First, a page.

The Papua New Guinea Government is still in bilateral talks with the Japanese government over concerns that Japan might release one million tons of radioactive waste into the Pacific Ocean.

The issue was raised again on the floor of Parliament on Friday by Kundiawa- Gembogl MP Muguwa Dilu, who stated that this was against the London Convention and Protocol of 1996, which was against the dumping of nuclear waste into the ocean.

Dilu said the disposal of the radioactive waste from Hiroshima into the Pacific Ocean would potentially endanger the Oceania region’s marine ecosystems as well as affecting the fisheries industry and the blue carbon marketing opportunity Papua New Guinea was beginning to tap into.

“What the Japanese government is trying to do is against international law as well as the London Convention against the dumping of nuclear waste,” he said.

“Our country benefits from about K1 billion (US$284 million) that is generated through the fishing industry as revenue every year, and it comes from the ocean.

“What’s at stake here is the marine ecosystem that supports the lives of fish in our region where we conduct our fishing activities in, and the blue economy or the carbon marketing opportunity that our country is about to tap into.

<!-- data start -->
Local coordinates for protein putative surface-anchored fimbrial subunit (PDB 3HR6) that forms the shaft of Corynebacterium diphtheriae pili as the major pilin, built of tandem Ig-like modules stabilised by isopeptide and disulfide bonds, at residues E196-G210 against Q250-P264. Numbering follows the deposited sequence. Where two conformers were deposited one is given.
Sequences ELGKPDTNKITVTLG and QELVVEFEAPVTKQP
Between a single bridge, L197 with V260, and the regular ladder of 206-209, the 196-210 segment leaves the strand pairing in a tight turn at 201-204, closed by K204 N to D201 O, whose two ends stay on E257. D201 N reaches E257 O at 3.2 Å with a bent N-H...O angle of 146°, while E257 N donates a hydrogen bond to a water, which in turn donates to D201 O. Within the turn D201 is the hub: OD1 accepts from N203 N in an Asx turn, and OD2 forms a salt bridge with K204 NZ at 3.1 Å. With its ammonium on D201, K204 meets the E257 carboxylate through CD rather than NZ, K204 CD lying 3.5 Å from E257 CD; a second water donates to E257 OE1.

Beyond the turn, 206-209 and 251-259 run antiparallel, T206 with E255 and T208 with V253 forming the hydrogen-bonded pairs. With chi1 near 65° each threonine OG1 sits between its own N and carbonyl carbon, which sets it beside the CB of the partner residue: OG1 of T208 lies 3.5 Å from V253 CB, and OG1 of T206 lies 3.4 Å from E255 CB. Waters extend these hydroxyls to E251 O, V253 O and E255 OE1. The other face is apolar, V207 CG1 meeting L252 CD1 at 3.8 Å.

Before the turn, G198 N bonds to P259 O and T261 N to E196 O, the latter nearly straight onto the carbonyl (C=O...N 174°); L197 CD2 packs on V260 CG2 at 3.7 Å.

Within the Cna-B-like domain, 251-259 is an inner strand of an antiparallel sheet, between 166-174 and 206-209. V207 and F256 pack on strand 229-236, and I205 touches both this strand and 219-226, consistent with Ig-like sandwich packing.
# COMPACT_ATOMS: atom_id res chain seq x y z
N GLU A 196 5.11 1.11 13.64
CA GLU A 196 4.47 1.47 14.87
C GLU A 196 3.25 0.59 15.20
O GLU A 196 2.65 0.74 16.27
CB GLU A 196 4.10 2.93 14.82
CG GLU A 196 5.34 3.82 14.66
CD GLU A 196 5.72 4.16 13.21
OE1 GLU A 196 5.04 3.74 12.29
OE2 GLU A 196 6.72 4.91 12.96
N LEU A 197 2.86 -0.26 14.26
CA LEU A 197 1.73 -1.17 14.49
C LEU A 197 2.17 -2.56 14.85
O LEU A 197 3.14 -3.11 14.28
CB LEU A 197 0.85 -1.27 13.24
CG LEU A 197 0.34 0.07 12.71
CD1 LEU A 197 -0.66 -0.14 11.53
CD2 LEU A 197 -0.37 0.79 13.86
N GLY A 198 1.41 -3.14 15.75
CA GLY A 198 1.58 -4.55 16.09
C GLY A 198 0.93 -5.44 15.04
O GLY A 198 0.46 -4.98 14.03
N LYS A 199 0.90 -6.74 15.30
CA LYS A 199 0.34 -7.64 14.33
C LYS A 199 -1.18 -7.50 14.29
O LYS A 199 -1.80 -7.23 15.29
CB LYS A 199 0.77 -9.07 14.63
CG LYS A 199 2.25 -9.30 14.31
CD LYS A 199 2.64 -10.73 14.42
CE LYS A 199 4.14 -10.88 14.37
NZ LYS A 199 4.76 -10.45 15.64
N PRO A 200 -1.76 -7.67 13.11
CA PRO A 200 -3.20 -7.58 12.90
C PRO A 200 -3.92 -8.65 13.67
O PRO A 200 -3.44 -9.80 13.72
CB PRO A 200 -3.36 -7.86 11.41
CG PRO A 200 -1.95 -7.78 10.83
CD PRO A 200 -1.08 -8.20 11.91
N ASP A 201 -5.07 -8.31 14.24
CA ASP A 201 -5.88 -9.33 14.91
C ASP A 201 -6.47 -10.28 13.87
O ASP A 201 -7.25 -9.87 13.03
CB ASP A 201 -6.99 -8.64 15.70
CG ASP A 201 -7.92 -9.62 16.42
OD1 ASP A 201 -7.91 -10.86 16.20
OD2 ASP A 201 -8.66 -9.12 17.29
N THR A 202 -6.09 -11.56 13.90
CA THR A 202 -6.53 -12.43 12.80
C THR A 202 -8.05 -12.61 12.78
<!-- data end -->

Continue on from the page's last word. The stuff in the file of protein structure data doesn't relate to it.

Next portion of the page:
“There must be clear conversations between both our government and the Japanese government on the issue, and if possible stop Japan from dumping its waste into the Pacific Ocean.”

Meanwhile, Foreign Affairs Minister Justin Tkatchenko said there were previous meetings between Fisheries Minister Jelta Wong and Japanese authorities to look into the matter and prevent the dumping of this hazardous waste into the ocean.

Tkatchenko said he had also spoken to former Australian foreign affairs Minister Julia Bishop on the issue which the Australian government was tracking closely.

“There has been an ongoing discussion between the Japanese, Australian and PNG governments on this particular issue, which Japan has not come clear on yet,” Tkatchenko said.

“However, the Japanese government has stated that the waste has been converted into clean-purified water, and is not contaminated and therefore will not be harmful to the ocean environment,” he added.

Tkatchenko added that the matter had been brought before the Pacific Islands Forum in which all leaders had agreed that there needed to be continuous dialogue between Pacific countries and Tokyo.